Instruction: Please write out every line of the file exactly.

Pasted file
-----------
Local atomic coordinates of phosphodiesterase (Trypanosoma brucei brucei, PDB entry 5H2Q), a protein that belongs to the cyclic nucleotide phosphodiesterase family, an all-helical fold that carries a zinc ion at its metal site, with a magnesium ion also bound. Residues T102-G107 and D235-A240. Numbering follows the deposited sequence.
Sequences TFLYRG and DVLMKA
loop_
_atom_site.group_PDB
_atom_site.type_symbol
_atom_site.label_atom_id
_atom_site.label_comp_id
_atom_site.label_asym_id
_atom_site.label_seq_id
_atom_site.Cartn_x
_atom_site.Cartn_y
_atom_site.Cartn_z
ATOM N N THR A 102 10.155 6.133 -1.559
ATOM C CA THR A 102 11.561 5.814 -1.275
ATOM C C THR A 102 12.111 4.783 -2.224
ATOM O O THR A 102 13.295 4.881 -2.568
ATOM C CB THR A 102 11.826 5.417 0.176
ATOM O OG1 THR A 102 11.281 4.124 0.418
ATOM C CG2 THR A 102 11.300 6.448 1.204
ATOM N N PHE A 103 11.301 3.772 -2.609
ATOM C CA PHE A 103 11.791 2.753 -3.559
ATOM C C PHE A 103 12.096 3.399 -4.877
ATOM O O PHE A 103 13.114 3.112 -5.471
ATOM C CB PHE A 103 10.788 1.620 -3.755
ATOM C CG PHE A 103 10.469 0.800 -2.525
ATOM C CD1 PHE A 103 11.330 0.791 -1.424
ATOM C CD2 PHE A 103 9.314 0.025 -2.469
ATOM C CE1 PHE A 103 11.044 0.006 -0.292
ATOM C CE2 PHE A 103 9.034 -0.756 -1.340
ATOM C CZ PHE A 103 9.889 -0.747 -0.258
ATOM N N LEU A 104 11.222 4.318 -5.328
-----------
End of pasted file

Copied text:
Local atomic coordinates of phosphodiesterase (Trypanosoma brucei brucei, PDB entry 5H2Q), a protein that belongs to the cyclic nucleotide phosphodiesterase family, an all-helical fold that carries a zinc ion at its metal site, with a magnesium ion also bound. Residues T102-G107 and D235-A240. Numbering follows the deposited sequence.
Sequences TFLYRG and DVLMKA
loop_
_atom_site.group_PDB
_atom_site.type_symbol
_atom_site.label_atom_id
_atom_site.label_comp_id
_atom_site.label_asym_id
_atom_site.label_seq_id
_atom_site.Cartn_x
_atom_site.Cartn_y
_atom_site.Cartn_z
ATOM N N THR A 102 10.155 6.133 -1.559
ATOM C CA THR A 102 11.561 5.814 -1.275
ATOM C C THR A 102 12.111 4.783 -2.224
ATOM O O THR A 102 13.295 4.881 -2.568
ATOM C CB THR A 102 11.826 5.417 0.176
ATOM O OG1 THR A 102 11.281 4.124 0.418
ATOM C CG2 THR A 102 11.300 6.448 1.204
ATOM N N PHE A 103 11.301 3.772 -2.609
ATOM C CA PHE A 103 11.791 2.753 -3.559
ATOM C C PHE A 103 12.096 3.399 -4.877
ATOM O O PHE A 103 13.114 3.112 -5.471
ATOM C CB PHE A 103 10.788 1.620 -3.755
ATOM C CG PHE A 103 10.469 0.800 -2.525
ATOM C CD1 PHE A 103 11.330 0.791 -1.424
ATOM C CD2 PHE A 103 9.314 0.025 -2.469
ATOM C CE1 PHE A 103 11.044 0.006 -0.292
ATOM C CE2 PHE A 103 9.034 -0.756 -1.340
ATOM C CZ PHE A 103 9.889 -0.747 -0.258
ATOM N N LEU A 104 11.222 4.318 -5.328